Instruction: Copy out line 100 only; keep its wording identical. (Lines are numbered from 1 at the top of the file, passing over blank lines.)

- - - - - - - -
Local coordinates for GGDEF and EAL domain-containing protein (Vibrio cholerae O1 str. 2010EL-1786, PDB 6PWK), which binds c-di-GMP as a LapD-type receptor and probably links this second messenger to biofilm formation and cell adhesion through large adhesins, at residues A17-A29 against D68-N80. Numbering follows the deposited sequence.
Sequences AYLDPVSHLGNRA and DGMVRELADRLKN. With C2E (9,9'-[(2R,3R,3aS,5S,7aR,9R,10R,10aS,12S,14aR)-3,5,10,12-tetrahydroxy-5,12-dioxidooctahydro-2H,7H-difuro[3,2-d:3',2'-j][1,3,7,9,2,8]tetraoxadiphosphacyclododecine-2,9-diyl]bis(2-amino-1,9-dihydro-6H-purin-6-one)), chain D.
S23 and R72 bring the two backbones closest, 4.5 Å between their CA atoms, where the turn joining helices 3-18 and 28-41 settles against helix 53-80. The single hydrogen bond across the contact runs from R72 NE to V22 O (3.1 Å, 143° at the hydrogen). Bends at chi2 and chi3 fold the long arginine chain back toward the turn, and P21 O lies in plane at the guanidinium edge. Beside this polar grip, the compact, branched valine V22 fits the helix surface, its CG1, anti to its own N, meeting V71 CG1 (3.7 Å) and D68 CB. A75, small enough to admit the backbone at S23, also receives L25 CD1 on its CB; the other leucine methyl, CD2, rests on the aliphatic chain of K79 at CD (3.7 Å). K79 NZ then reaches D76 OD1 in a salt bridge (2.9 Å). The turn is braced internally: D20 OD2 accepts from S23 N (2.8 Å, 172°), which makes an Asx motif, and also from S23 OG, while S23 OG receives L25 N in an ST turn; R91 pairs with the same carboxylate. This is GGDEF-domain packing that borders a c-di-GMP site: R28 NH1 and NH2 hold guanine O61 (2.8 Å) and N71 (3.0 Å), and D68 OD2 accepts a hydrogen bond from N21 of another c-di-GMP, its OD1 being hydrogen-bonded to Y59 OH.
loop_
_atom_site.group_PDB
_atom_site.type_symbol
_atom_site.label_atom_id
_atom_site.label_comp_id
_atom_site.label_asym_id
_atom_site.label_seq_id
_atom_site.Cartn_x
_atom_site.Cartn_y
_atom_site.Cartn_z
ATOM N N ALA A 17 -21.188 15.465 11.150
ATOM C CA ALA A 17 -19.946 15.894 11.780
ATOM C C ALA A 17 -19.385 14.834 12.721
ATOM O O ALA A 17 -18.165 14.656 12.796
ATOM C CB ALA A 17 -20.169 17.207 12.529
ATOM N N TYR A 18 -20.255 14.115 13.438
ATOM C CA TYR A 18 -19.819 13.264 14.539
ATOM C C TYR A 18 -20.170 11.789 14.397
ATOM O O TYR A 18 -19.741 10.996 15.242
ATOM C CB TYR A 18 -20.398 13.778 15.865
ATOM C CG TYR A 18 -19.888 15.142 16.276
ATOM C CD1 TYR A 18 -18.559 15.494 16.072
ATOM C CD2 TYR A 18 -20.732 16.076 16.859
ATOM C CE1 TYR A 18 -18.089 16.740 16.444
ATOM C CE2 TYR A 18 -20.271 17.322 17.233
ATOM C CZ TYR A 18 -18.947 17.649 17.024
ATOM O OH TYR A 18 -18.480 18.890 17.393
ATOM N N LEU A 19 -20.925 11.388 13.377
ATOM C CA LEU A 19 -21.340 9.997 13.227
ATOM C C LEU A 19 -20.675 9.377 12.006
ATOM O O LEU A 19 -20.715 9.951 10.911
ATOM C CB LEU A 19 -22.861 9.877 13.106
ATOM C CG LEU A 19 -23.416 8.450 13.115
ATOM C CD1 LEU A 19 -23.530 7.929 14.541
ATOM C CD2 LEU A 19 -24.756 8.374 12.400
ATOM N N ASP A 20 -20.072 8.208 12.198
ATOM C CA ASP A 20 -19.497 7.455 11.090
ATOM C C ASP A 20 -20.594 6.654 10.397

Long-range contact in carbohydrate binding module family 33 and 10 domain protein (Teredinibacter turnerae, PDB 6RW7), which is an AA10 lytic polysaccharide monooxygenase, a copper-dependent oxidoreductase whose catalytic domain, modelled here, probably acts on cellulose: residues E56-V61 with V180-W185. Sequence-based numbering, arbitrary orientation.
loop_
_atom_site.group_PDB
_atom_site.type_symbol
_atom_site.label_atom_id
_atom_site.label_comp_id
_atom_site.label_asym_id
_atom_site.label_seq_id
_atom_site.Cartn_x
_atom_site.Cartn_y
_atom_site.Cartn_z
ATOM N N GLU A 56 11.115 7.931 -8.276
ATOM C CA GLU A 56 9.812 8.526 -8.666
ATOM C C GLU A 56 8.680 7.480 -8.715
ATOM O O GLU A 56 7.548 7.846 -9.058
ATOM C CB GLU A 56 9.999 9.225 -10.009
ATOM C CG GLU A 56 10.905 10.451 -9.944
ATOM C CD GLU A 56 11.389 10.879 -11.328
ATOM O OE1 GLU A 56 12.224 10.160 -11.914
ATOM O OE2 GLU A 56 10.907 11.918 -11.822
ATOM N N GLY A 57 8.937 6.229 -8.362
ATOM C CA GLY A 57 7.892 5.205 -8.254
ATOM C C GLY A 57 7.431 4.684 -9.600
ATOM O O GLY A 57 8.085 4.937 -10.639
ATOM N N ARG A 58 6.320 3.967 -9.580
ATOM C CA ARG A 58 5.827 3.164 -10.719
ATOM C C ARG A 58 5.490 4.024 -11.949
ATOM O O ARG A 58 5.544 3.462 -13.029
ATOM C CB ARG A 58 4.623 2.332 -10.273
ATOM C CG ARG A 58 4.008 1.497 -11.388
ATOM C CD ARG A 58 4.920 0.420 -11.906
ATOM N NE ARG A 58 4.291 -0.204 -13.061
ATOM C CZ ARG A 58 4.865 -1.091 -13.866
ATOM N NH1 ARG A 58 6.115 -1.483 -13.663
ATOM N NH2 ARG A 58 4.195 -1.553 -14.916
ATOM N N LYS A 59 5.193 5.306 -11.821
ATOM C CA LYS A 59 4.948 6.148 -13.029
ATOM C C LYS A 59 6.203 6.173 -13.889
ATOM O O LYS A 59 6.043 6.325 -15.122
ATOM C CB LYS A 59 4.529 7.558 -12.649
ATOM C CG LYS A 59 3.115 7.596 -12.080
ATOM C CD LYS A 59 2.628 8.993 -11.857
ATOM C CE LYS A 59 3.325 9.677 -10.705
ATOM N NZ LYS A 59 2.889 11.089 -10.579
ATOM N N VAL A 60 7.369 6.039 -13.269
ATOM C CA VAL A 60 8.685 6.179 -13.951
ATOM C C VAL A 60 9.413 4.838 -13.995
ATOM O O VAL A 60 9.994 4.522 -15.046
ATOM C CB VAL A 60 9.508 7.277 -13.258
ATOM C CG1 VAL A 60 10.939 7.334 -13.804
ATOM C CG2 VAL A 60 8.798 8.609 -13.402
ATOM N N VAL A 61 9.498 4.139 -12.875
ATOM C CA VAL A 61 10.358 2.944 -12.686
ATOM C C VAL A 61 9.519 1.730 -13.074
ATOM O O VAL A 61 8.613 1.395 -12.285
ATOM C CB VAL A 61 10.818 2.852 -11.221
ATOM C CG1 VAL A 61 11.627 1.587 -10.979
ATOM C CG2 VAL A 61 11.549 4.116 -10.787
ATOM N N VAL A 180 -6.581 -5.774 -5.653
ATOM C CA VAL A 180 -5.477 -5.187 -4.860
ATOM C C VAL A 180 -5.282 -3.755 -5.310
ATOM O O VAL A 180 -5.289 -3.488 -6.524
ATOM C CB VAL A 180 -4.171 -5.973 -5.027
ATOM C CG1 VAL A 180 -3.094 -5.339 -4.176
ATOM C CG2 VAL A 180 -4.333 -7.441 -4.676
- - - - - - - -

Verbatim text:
ATOM N N VAL A 180 -6.581 -5.774 -5.653